An attraction of food webs is that they cut across the narrow habitat and taxonomic divisions that are still a powerful, restricting force in the development of ecological theory (Lawton 1995). Ideally, food webs could fulfil this goal by representing a random sample of all species found in natural communities. Far from this ideal, ecologists typically ignore parasites and diseases and restrict their study to either parasitoid–host communities or predator–prey communities (Lawton 1989; Marcogliese & Cone 1997). Consequently, habitat and taxonomic divisions still restrict ecological theory. For example, many terrestrial projects have looked at the parasitoid species richness of different host insects and plants (e.g. Askew 1961; Askew & Shaw 1986; Hawkins & Lawton 1987; Memmott, Godfray & Gould 1994; Muller et al. 1999) while ignoring predator species richness or pathogen species richness within the same communities. In contrast, numerous freshwater food webs almost exclusively describe predators while ignoring parasitic and pathogenic trophic interactions (e.g. Winemiller 1990; Martinez 1991; 1993a; Havens 1993).
These discrepancies are largely due to the relative ease of observing trophic interactions in these different habitats. Quantifying parasitoid species richness for a terrestrial herbivore is relatively simple. The herbivore is simply collected from the field and parasitoids reared out in the laboratory. However, it can be extraordinarily difficult to determine predator–prey interactions. The hit-and-run style of insect predation makes it easy to miss a predator–prey interaction. It is also rare for clear evidence to remain of who ate whom, after predation occurs, which further compounds the problem. In aquatic habitats, the trophic resources of predators and herbivores such as fish and zooplankton that engulf their prey whole are relatively easy to observe in gut contents. Beyond ease of observation, divergent subdisciplinary conventions (e.g. terrestrial vs. aquatic ecology) also maintain the appearance of empirical discrepancies between habitat types (May 1983). One of the few trophic hypotheses that bridge predator and parasitoid-biased studies is the assertion that the host ranges of parasitoids are more specialized than those of predators because parasitoid life histories are more intimately tied to their hosts (Price 1980). Here, we present one of the few studies that compares the generality of parasitoid–host and predator–prey interactions in the field.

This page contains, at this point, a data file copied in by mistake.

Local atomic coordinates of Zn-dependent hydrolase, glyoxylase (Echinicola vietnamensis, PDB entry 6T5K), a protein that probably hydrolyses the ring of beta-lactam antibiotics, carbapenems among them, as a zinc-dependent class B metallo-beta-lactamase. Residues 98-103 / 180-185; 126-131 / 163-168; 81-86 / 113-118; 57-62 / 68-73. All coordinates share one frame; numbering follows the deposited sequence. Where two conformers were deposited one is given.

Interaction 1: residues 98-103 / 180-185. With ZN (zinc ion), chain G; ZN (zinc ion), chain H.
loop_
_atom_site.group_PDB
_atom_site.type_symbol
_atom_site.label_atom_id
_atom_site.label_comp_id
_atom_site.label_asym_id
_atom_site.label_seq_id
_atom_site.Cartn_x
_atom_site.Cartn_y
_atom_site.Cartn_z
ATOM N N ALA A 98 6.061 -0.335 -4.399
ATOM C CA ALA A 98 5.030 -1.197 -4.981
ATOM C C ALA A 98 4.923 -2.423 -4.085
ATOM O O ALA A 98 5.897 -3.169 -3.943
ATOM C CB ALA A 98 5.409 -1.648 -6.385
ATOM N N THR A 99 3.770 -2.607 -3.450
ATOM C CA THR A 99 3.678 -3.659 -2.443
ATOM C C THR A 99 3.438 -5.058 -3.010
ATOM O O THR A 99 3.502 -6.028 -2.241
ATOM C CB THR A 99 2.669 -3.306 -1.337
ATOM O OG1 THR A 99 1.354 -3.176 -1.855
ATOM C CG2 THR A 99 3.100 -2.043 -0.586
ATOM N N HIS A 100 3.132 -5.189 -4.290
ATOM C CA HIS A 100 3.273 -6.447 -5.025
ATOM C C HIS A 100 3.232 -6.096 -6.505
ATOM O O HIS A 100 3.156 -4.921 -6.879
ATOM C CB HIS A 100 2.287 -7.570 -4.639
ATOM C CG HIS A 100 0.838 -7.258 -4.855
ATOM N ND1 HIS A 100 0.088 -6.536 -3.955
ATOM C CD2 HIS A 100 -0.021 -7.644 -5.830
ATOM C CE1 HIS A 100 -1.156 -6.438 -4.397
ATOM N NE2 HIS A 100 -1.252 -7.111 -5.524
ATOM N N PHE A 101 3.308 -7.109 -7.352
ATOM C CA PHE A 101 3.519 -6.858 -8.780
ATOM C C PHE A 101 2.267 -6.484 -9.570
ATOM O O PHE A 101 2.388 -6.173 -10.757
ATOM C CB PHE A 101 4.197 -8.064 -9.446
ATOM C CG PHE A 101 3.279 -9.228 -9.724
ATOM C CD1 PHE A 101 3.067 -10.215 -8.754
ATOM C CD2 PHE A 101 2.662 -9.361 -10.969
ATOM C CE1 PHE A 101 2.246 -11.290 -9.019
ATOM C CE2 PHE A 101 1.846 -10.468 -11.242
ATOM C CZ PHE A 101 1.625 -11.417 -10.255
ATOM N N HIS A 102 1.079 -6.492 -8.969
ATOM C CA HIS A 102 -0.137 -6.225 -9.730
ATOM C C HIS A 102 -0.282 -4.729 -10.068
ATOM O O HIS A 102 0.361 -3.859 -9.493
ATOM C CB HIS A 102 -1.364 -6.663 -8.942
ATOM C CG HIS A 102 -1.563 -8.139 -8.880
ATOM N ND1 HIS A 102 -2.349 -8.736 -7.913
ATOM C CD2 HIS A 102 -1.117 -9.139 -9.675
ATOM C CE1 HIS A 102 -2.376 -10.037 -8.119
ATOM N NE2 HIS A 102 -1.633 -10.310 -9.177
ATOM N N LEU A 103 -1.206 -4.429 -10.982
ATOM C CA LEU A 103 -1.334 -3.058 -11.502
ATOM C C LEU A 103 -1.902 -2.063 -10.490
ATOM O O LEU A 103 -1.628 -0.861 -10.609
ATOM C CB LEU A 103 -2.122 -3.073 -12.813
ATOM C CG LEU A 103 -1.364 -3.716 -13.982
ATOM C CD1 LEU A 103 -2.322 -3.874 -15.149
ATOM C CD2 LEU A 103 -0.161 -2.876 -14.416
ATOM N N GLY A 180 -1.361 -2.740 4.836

Hawkins & Lawton (1987) and Hawkins (1988) have demonstrated that herbivore feeding strategy affects vulnerability as measured by the species richness of parasitoids that consume the herbivore. They proposed that the pattern could be explained by differences in the ease with which parasitoids locate hosts in different feeding niches and the degree to which the hosts are protected from predation. Hawkins, Cornell & Hochberg (1997) investigated the mortality factors of 78 species of insect and their data suggest that herbivore feeding biology affected pathogens, predators and parasitoids differently. Although the characteristics that influence the vulnerability of herbivores to parasitoids have received considerable attention, interactions among parasitoids and predators have been much more sporadically studied and it is not clear how mortality due to different types of consumers covary (Hawkins et al. 1997). How and where a herbivore feeds undoubtedly influences its predators (Hawkins & Lawton 1987), but it is not clear whether herbivores escape one type of enemy only to be consumed by another type of enemy.